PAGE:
“409,”sung by Mike Love, is yet another tribute to a teen’s affection for his car: “She’s real fine, my 409…Giddy up, giddy up 409.” Given that a 409 engine could even turn a Vega into a guided missile, there’s a surprisingly laid back beat that’s more akin to a granny driving down the street with her blinker on. It’s a guarded pace, but it gets you there. Easterners had a hard time understanding the surf craze (hang 10 on the Hudson, anyone?) but we understood cars and speed, so “409” resonated as loudly as a dragster with open headers crossing a finish line.

“You’re So Good To Me” (no, not the Humble Pie vocal opus), is an obscure off-kilter stomp, with the back up vocals venturing into doo-wop territory. Brian does a great job staying on key despite having to deal with the bouncing ball beat, and a guitar break that sounds like the beginning of Christie’s “Yellow River.” But it’s hard to go wrong when the boys break out the “La, las” one of rock’s game saving phrases. The Wilson’s and their cousins can make any song sound like a personal invite for some beach blanket bingo.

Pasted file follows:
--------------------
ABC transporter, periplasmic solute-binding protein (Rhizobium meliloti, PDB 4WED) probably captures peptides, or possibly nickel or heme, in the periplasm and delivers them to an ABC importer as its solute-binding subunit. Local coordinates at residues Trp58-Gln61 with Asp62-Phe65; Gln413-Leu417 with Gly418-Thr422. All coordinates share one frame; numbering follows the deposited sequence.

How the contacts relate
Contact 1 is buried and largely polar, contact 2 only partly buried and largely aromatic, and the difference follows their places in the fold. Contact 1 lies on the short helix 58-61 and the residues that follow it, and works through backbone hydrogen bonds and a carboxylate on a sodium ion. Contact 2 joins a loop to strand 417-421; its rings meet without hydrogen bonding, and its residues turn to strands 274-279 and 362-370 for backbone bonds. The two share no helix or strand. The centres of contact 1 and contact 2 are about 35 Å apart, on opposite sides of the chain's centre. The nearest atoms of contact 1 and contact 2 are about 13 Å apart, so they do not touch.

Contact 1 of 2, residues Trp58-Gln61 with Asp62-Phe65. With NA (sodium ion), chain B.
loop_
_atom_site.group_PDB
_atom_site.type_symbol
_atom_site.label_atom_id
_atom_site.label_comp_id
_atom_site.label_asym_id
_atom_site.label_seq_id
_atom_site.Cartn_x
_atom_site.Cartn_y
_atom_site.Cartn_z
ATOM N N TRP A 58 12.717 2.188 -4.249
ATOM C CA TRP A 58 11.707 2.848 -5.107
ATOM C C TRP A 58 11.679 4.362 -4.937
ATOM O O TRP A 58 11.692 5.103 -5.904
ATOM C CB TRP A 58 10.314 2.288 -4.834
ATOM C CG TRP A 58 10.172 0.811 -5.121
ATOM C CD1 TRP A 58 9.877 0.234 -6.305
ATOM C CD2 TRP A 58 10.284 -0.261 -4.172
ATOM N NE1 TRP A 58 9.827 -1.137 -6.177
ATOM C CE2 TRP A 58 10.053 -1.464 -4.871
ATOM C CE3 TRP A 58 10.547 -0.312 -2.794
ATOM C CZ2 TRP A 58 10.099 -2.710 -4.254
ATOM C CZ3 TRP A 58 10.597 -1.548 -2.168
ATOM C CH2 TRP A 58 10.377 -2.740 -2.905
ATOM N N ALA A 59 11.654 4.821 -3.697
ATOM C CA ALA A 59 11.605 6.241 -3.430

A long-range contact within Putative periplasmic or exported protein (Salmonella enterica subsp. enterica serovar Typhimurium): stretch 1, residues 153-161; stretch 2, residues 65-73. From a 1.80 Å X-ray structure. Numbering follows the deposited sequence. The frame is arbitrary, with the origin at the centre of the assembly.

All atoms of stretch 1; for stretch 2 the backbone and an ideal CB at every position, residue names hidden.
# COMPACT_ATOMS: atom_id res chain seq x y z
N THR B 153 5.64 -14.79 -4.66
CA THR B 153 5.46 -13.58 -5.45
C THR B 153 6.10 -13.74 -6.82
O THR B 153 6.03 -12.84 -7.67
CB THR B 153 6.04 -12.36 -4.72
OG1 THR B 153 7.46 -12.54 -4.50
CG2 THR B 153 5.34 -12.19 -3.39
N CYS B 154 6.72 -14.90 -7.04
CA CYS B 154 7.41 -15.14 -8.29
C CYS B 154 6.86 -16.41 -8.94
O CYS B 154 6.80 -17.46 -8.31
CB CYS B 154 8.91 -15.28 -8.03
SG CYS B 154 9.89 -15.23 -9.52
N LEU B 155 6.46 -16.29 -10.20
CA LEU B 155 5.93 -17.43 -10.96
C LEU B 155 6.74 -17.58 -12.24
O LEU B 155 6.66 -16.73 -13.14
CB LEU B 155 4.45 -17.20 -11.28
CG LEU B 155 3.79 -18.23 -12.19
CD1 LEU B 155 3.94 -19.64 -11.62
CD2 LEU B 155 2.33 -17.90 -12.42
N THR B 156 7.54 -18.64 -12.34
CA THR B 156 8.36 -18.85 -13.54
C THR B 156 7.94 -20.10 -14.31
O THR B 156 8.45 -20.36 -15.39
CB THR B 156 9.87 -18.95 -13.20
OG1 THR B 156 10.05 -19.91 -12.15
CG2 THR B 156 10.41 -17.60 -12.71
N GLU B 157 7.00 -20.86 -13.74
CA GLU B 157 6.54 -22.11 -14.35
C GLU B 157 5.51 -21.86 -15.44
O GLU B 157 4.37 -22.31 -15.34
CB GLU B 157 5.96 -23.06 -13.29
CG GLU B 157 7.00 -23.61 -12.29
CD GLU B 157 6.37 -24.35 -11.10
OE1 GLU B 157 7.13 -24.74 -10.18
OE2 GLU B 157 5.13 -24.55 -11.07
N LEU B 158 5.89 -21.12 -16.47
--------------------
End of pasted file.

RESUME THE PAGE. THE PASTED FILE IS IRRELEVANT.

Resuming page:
Mess with the lyric a little, change genders, and you’ve got a credible cover of the Phil Spector/Ellie Greenwich/Jeff Barry standard “Then He Kissed Me” (retitled “Then I Kissed Her.”) Alan Jardine sings first then hands off to the smoother Carl, who hands the lead back to Jardine, while the rest of the band hums and aahs in the background like satisfied Lotharios.